While in Portugal, we enjoyed salt cod in several different preparations, with the fried/salt cod fritters seeming to be the favorite for most in our group. The broiled/baked recipes weren't as popular, though that seemed to be more due to the presence of tiny bones in parts of the fish. However, one night, our guide Ricardo gave us lessons in how to handle the bones, by starting to cut in the fish in the middle, The bones are generally located closest to the skin so starting in the middle you easily separate the bones from the rest of the fish.

These weren't my first experiences with salt cod and I loved the taste of the salt cod in all its different preparations. Locally, I've even had salt cod on a Francesinha sandwich! It was obvious to me that salt cod is still vitally important to the people of Portugal. It is no longer a dish only for holy days, but rather a staple for their table year round. Fresh cod is rare in Portugal, and they much prefer the taste of salt cod. If you travel to Portugal, you need to taste at least a few different salt cod dishes. Or learn how to prepare salt cod at home.

Tuesday, October 16, 2018

The Iconic Francesinha in Porto: Mission Accomplished!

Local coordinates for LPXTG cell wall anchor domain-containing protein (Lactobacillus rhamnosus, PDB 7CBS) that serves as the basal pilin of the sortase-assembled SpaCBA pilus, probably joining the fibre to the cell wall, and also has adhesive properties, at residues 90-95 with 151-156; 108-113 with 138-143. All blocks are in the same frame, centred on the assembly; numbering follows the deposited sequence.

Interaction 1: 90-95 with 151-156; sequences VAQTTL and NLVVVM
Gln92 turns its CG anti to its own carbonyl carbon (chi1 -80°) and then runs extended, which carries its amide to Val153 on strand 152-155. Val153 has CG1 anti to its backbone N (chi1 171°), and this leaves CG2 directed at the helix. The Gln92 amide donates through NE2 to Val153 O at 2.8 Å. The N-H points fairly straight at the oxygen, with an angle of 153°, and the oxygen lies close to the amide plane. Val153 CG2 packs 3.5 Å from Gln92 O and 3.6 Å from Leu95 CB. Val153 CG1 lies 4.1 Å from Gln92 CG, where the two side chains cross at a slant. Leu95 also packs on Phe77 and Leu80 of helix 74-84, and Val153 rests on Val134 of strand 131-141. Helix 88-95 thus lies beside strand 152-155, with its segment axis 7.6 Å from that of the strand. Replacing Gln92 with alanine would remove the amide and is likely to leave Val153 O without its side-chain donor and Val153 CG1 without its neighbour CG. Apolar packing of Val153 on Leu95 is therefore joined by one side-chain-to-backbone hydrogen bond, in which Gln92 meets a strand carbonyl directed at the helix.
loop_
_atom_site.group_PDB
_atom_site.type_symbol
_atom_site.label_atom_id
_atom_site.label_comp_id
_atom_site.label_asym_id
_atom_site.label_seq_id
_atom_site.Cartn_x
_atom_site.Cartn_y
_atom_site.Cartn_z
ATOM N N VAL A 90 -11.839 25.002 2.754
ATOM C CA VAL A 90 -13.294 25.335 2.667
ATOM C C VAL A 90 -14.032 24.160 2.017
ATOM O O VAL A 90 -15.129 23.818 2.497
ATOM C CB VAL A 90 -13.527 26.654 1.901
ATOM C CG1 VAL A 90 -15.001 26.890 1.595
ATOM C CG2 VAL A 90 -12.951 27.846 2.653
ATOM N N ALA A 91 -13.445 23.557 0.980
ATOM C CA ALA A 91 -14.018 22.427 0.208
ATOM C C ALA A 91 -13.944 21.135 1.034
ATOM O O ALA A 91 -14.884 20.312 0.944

It's 11:30pm and I'm in Porto, just having finished dinner. What do I do now? Well, I went to another restaurant for a Francesinha, an iconic sandwich of Porto which is sometimes referred to as a "heart attack on a plate." Yes, maybe I was a bit obsessed with this sandwich.

The term "francesinhas" is said to most often translate as "little French girl" though it could also mean"little Frenchie" or the "little French one." The sandwich apparently originated in the city of Porto and its exact origins are murky, though one theory seems to be dominant. The most common tale is that the sandwich was invented in the 1950s by Daniel David da Silva, a Portuguese man who was born in the municipality of Terras do Bouro. Seeking work, he traveled to Belgium and France, eventually becoming a barman. When he eventually returned to Portugal, he started working at A Regaleira restaurant.

He was considered to be an inventive cook and one of his experiments was a sandwich which was inspired by the Croque Monsieur, the famous French sandwich made from ham and cheese and commonly topped by béchamel sauce. Daniel David added more layers of meat and topped the sandwich with a spicy sauce, allegedly made with tomato sauce and beer. Why did he call it a francesinha? The reason is uncertain, some claiming he did it to reflect the robust, spicy women of France as opposed to the more sulky Portuguese women.